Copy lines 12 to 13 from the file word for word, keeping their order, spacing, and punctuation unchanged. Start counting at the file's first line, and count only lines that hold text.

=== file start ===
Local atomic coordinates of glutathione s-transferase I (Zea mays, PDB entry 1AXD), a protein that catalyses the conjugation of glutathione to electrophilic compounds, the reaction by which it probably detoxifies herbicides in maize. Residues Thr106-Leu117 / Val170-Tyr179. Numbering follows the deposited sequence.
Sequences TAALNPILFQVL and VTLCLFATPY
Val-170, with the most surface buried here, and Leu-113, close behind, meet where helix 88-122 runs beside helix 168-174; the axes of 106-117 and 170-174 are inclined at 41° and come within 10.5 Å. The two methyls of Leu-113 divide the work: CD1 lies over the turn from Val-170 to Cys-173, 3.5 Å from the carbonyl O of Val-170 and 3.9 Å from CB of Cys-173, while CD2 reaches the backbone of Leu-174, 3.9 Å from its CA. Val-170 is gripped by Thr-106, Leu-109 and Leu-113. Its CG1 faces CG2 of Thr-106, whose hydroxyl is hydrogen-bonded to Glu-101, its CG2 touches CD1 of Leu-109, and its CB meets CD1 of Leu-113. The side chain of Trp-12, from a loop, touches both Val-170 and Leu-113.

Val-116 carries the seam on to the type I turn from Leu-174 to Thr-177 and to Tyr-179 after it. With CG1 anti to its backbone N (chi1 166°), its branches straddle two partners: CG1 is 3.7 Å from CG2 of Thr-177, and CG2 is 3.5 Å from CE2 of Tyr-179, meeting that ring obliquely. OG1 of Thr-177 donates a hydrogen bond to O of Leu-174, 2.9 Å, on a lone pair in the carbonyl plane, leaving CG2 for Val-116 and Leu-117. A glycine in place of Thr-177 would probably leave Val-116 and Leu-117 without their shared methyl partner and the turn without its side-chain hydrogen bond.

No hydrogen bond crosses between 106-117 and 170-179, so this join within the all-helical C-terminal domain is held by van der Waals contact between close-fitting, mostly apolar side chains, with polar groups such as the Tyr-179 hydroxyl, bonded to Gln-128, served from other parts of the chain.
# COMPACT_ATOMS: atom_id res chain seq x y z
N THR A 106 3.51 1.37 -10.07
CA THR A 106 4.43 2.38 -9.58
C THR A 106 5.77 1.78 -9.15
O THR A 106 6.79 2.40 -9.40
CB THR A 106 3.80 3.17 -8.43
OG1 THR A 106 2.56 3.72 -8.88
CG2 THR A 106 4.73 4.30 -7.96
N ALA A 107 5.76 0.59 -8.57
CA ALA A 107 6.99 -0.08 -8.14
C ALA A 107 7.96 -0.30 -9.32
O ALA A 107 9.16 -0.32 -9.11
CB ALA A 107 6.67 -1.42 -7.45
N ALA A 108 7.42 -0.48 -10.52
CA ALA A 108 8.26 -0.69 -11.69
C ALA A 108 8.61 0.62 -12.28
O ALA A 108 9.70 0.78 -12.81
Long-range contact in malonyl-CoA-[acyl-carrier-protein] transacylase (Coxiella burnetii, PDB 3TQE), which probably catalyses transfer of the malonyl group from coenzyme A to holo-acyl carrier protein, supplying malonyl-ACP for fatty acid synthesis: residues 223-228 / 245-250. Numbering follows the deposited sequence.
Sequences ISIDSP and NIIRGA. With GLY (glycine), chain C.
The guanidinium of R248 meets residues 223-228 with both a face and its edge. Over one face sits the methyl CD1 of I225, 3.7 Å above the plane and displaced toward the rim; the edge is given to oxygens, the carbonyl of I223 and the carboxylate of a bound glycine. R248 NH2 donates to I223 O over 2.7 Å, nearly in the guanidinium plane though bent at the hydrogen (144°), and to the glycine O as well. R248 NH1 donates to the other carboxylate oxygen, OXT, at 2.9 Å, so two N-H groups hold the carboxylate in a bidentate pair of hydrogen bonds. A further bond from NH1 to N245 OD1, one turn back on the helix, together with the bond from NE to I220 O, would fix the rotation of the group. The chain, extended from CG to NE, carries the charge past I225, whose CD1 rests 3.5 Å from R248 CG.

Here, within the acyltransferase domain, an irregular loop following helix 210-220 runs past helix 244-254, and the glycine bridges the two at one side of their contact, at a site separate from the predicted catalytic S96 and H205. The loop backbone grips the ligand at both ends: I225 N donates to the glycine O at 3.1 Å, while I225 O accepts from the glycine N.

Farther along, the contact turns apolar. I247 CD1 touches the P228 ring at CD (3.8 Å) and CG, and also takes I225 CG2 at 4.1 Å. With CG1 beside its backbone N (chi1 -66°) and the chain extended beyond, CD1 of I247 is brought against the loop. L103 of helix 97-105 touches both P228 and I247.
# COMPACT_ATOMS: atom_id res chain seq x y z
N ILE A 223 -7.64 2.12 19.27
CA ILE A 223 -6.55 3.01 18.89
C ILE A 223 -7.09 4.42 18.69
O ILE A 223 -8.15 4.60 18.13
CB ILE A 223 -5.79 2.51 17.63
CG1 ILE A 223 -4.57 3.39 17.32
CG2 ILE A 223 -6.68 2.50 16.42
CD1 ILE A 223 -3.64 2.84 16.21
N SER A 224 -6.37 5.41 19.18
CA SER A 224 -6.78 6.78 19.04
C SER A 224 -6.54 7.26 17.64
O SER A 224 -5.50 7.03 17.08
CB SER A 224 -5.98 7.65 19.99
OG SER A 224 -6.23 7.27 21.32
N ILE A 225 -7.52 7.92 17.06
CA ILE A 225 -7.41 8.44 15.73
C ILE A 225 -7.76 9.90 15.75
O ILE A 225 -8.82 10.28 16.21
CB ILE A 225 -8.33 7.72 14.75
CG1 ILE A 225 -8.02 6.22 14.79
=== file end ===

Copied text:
OG1 THR A 106 2.56 3.72 -8.88
CG2 THR A 106 4.73 4.30 -7.96